Tales from NBA Draft History
The NBA draft is all the rage. Prospects
are dissected, analyzed, and compared to heroes of yesteryear. There is
the pre-draft camp, the endless talk show hustle as well as fantasy
drafts. Preceded by hype, hope and hoopla, the NBA Draft finally arrives
with a cast of hundreds of personalities, nationally televised hour
after hour. And then there is the endless post-draft commentary.
Once upon a time things were quite different in a simpler world and a
smaller NBA. The first draft in 1947 saw first-round selections made by
Pittsburgh, Boston, Providence, New York, Philadelphia, St. Louis,
Chicago, Washington and Baltimore. No name from that first-round faraway
time (aside from Knicks draftee Walt Dropo, who went on to a
distinguished Major League baseball career) had any kind of real
The records from that primitive time are so shrouded in a time warp that
a couple of the players drafted in '47 like Bob Alemeida and George
Petrovick have a question mark next to their name signifying a lack of
information as to the college they played for.
A few non-first-round players went on to make a name for themselves in
pro ball like Andy Phillip out of Illinois, Jim Pollard from Stanford,
Bob Kurland of Oklahoma A&M, and Red Rocha who had played at Oregon
A footnote to NBA history is Tony Lavelli of Yale, taken by Boston in
the 1949 Draft. He went on to play the accordion for the Celtics at half
time, sometimes. But contrary to rumors, his musical skill was not one
of the reasons for Boston drafting him.
The 1950 Draft went 10 rounds for some teams and 12 for others, as a few
teams lost interest. Territorial picks were sometimes much fought over
and debated. The exclusive right to draft a player who came from a
team's geographical region gave Philadelphia the legendary Paul Arizin
A couple of others who went on to fame and glory were picked in that
draft: Bud Grant (NFL) by Minneapolis and Bob Cousy by Tri-Cities.
The 1951 NBA Draft lasted 12 rounds, but most teams stopped picking by
The First Round went this way:
Team Player College
1 (Baltimore) Gene Melchiorre, Bradley
2 (TriCities) Mel Hutchins, Brigham Young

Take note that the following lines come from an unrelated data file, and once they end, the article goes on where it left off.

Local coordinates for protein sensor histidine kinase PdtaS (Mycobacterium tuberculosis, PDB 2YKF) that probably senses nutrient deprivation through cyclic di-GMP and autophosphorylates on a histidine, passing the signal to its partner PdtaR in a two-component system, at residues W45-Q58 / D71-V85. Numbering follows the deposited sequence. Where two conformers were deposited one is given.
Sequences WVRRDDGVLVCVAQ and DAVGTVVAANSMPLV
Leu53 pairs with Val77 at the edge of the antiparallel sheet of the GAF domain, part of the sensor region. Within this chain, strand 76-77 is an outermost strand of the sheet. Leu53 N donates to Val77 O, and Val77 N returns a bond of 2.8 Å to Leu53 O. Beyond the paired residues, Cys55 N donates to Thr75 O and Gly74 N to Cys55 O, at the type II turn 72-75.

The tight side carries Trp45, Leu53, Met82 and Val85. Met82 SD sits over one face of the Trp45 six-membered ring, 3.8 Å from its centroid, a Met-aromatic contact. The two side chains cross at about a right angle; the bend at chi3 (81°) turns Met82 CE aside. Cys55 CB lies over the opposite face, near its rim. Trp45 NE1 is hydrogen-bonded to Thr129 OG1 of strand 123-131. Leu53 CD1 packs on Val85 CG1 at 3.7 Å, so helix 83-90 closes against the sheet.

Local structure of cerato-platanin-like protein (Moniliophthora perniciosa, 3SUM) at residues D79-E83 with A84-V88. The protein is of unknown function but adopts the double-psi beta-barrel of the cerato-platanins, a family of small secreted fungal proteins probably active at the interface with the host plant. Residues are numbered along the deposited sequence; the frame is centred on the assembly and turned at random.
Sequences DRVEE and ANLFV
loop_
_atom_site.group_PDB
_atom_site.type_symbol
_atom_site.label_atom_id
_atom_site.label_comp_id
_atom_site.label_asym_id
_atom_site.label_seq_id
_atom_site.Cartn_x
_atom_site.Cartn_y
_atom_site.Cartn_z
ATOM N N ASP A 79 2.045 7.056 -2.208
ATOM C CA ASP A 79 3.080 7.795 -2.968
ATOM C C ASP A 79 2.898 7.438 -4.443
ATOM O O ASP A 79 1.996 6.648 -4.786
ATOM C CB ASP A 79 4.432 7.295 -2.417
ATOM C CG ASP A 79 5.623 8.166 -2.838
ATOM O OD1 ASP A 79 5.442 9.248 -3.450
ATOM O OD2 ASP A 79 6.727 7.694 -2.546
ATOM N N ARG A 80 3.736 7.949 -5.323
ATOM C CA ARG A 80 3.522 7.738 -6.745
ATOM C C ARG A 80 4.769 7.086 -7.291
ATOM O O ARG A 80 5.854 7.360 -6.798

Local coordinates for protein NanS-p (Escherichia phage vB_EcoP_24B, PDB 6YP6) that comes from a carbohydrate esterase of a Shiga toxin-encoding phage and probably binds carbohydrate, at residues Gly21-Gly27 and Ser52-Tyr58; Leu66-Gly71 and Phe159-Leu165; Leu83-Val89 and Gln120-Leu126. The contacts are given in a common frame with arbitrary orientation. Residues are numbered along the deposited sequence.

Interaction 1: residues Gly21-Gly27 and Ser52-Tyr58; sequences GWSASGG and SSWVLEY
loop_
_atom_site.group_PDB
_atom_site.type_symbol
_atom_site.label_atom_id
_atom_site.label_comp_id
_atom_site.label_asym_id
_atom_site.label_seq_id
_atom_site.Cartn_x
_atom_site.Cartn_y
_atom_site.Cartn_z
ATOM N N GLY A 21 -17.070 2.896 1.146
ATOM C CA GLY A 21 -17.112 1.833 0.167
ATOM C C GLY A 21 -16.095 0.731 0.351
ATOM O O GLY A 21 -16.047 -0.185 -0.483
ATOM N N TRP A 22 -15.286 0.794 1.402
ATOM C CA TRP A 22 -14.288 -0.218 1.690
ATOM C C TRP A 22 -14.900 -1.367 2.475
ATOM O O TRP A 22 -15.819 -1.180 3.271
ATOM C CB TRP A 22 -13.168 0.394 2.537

3 (Indianapolis) Marcus Freiberger, Oklahoma
4 (Ft Wayne) Zeke Sinicola, Niagara
5 (Syracuse) John McConathy, NW Louisiana
6 (NY Knicks) Ed Smith, Harvard
7 (Boston) Ernie Barrett, Kansas State
8 (Rochester) Sam Ranzino, North Carolina State
9 (Philadelphia) Don Sunderlage, Illinois
10 (Minneapolis) Whitey Skoog, Minnesota*
*The pick of Skoog was a Territorial one.
In the sixth round, the New York Knicks plucked Al McGuire from St.
John's. The last player picked was John Burke of Springfield,
Massachusetts by Baltimore in the 12th round. By 1966, the territorial
selections were eliminated. A year later, the New York Knicks used their
fifth pick to get Walt Frazier and their 17th to obtain Phil Jackson.
In the ensuing years, all kinds of marquee players and also-rans have
made their way onto NBA rosters through the draft. In my opinion, the
1970 and 1981 NBA Drafts rank among the all-time best yielding bumper
crops of players.
The 1970 NBA Draft yielded such greats as Dave Cowens by Boston (4th);
Pete Maravich by Atlanta (3rd); Bob Lanier by Detroit (1st); Calvin
Murphy by San Diego (18th); and Geoff Petrie by Portland (8th).
The 1981 draft included such gems as Isiah Thomas by Detroit (2nd); Mark
Aguirre by Dallas (1st); Buck Williams by New Jersey (3rd); Tom Chambers
by San Diego (8th); Rolando Blackman by Dallas (9th); Danny Ainge by
Boston (31st); Kelly Tripuka by Detroit (12th); Orlando Woolridge by
Chicago (6th); and Eddie Johnson by Kansas City (29th).
Who knows what the NBA Draft 2009 has in store. Stay tuned.
# # #
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About the Author:
Harvey Frommer is in his 38th year of writing books.
A noted oral historian and sports journalist, the author of 42 sports
books including the classics: "New York City Baseball,1947-1957" and
"Shoeless Joe and Ragtime Baseball," his acclaimed REMEMBERING YANKEE
STADIUM was published in 2008 and his REMEMBERING FENWAY PARK: AN ORAL
AND NARRATIVE HISTORY OF THE HOME OF RED SOX NATION was published to
acclaim in 2011. The prolific Frommer is at work on When It Was
Just a Game, An Oral History on Super Bowel One.
His work has appeared in the New York Times, Los Angeles Times,
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